Child Chal­lenges

Woman's Era - - Short Story - – Dr Am­rinder Ba­jaj, MD.


de­vel­oped sleep pat­tern. This is mak­ing all of us ir­ri­ta­ble. Please tell me how to make him sleep prop­erly or is it too early to start do­ing the same. This is the right time to develop a proper sleep pat­tern. To help him do so you could set a rou­tine for ev­ery night and ad­here to it. Put the baby to sleep at the same place so that he as­so­ci­ates the place with sleep. Keep the area dimly lit and quiet so that he un­der­stands the dif­fer­ence be­tween night and day. Do not switch on the lights even while feed­ing. Quickly burp and change his nappy with­out talk or play. You could put him to sleep by pat­ting, singing to him, rock­ing or walk­ing him around in your arms or in the pram. If he wakes up af­ter he has set­tled down, gen­tly soothe him back to sleep. Do not take him to the hus­tle bus­tle area of the house that will pro­voke him to wake up. Such ri­tu­als may take up to an hour ini­tially but af­ter a month or so your baby will get the ‘ it’s time to sleep’ mes­sage and will mirac­u­lously fall asleep within min­utes.

PLEASE TELL ME WHAT SORT OF NAP­PIES SHOULD I USE FOR MY child? The dis­pos­able ones are too ex­pen­sive and I do not know if cloth ones are good. Also please tell me how of­ten should I change the di­a­per and what is the right way of do­ing it?

You could use cloth nap­pies, dis­pos­able ones or a ju­di­cious mix­ture of both - the lat­ter while go­ing out and cloth ones at home. You would prob­a­bly need 10 di­a­pers a day. Be­fore chang­ing the di­a­pers make sure that ev­ery­thing you need is at hand so that you do not leave the baby unat­tended. Af­ter each bowel move­ment or if the di­a­per is wet, lay your baby on his back and re­move the dirty di­a­per. Use the wa­ter and cot­ton balls, washed cloth or wipes to gen­tly wipe your baby's bot­tom and gen­i­tal area. When re­mov­ing a boy's di­a­per, do so care­fully be­cause ex­po­sure to the air may make him uri­nate. When clean­ing a girl child, wipe her from front to back to avoid in­fec­tion. Do not pow­der the lo­cal area. Wash your hands thor­oughly af­ter chang­ing a di­a­per.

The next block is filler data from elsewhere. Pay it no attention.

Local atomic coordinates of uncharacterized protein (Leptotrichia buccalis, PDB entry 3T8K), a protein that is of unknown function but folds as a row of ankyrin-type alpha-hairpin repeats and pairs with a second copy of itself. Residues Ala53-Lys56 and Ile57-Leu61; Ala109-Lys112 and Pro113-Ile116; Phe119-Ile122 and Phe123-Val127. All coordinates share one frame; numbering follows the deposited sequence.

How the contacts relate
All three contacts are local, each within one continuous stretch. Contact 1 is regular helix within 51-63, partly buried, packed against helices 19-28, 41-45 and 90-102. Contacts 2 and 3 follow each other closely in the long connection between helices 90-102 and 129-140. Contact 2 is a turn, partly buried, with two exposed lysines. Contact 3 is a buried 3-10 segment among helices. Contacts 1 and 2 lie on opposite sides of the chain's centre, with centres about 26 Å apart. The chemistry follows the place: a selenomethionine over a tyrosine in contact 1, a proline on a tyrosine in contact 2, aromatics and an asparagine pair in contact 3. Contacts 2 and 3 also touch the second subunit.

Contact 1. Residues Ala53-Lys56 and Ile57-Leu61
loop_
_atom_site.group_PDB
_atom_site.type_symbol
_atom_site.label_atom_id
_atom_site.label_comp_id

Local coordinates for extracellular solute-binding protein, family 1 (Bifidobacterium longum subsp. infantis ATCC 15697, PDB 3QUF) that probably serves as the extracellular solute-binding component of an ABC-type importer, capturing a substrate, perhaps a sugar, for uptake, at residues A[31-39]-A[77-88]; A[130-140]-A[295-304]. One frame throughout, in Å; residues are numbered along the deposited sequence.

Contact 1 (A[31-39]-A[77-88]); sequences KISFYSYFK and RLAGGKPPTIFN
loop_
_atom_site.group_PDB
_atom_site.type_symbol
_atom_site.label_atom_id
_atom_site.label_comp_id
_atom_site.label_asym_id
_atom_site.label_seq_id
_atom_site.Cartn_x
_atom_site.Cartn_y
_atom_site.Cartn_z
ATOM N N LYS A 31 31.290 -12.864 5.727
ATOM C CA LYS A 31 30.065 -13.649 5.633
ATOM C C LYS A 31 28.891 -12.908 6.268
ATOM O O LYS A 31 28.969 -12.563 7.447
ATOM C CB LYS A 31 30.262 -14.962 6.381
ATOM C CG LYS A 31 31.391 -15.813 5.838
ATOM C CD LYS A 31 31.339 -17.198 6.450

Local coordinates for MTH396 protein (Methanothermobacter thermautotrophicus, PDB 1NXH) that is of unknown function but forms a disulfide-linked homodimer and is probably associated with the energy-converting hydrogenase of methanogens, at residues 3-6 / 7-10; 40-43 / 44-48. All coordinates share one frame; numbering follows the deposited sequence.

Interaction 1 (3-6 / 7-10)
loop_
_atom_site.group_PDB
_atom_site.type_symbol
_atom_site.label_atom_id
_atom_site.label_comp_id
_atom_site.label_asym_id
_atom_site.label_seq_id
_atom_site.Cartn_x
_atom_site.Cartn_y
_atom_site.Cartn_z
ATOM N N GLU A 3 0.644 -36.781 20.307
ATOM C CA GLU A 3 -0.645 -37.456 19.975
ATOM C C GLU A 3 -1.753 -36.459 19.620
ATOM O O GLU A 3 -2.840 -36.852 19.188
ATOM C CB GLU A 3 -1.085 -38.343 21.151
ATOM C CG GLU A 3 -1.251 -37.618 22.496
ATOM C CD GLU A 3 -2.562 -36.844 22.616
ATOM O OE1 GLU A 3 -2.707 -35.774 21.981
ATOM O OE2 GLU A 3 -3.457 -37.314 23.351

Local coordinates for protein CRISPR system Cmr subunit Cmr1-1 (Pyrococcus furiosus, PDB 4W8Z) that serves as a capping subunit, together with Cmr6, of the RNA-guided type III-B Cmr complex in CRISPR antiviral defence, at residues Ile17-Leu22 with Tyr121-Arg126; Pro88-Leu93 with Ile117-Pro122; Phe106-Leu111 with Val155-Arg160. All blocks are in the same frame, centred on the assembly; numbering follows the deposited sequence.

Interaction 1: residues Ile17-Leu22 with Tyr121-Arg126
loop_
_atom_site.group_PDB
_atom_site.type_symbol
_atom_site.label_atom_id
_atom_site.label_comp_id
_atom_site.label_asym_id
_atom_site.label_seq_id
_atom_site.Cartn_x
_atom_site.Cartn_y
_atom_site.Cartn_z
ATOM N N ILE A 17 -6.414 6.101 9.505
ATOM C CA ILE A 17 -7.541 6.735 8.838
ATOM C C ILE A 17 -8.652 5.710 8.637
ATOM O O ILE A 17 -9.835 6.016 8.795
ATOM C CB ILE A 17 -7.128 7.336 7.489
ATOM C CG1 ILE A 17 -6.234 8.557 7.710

IHAVE A SIX YEARS OLD SON WHO IS VERY FOND OF SWEETS. Re­cently I read in the news­pa­per that the ar­ti­fi­cial colour­ing in sweets can be harm­ful. Is this true? If so what harm do they cause?

Most colours are tested for safety be­fore be­ing used. How­ever, re­cent stud­ies have in­di­cated that they can cause side ef­fects sim­i­lar to lead poi­son­ing. Be­sides caus­ing be­havioural prob­lems they can lead to low IQ. Till fur­ther stud­ies con­firm or rule out this ob­ser­va­tion, it will be bet­ter if you cut down his in­take of sweets.

IHAVE TWO TEENAGE CHIL­DREN WHO WILL BE SIT­TING for the tenth and twelfth board ex­ams in due course. Please tell me how to re­duce their stress and in­crease their re­ten­tive pow­ers.

First and fore­most do not pres­surise them to per­form be­yond their ca­pa­bil­i­ties. Af­ter all, ev­ery child can­not come first in class. Do not com­pare them with oth­ers as this will gen­er­ate an in­fe­ri­or­ity com­plex which will make mat­ters worse.

Set a time ta­ble with ad­e­quate breaks and see that they ad­here to it. Cer­tain foods help in­di­vid­u­als to use their brains bet­ter. An­tiox­i­dants like vi­ta­min A, B, E, C, beta carotene and folic acid re­duce cell dam­age and help brain func­tion­ing. It is best to ob­tain these from nat­u­ral sources than from vi­ta­min pills.

They are present in car­rots, nuts, green leafy veg­eta­bles and cit­rus fruits. Cen­tral ner­vous sys­tem stim­u­lants like tea and cof­fee are not good be­yond a cer­tain limit. Drugs are a def­i­nite no.

Ad­e­quate sleep is es­sen­tial to al­low the brain to func­tion ef­fi­ciently. Sim­i­larly a thirty min­utes walk or any other form of mild ex­er­cise will suf­fuse the brain with oxy­gen be­sides re­duc­ing stress. Stress can also be re­duced by re­lax­ation tech­niques like deep breath­ing or lis­ten­ing to mu­sic.


Chick­en­pox causes a rash of red, itchy spots that turn into fluid-filled blis­ters. Later they crust over to form scabs, which even­tu­ally drop off. Some chil­dren have only a few spots, but in oth­ers they can cover the en­tire body. The spots are most likely to ap­pear on the face, ears and scalp, un­der the arms, on the chest and belly and on the arms and legs.

Your child is likely to have fever at least for the a few days be­fore the ap­pear­ance of spots. The spots are very itchy mak­ing the child ir­ri­ta­ble dur­ing the course of the dis­ease.


A child with chicken pox can in­fect oth­ers from up to 2 days when the child has fever, be­fore the red spots ap­pear and un­til around 5 days af­ter all scabs or crusts are dry. In most chil­dren, the blis­ters crust up and fall off nat­u­rally within one to two weeks. The in­cu­ba­tion pe­riod for chick­en­pox is be­tween 10 and 21 days.

There are a lot of myths and taboos, dos and don’ts as­so­ci­ated with chicken pox or the ‘visi­ta­tion of the Mata’ in our cul­ture.

Read­ers are in­vited to send their prob­lems of child care and child rear­ing. WOMAN’S ERA will pro­vide the an­swers, so­lu­tions to prob­lems usu­ally en­coun­tered by mothers, young and old. Ad­dress your let­ters (neatly writ­ten on white pa­per) to:

WOMAN’S ERA E-3, Jhan­de­wala Es­tate, New Delhi-110 055.

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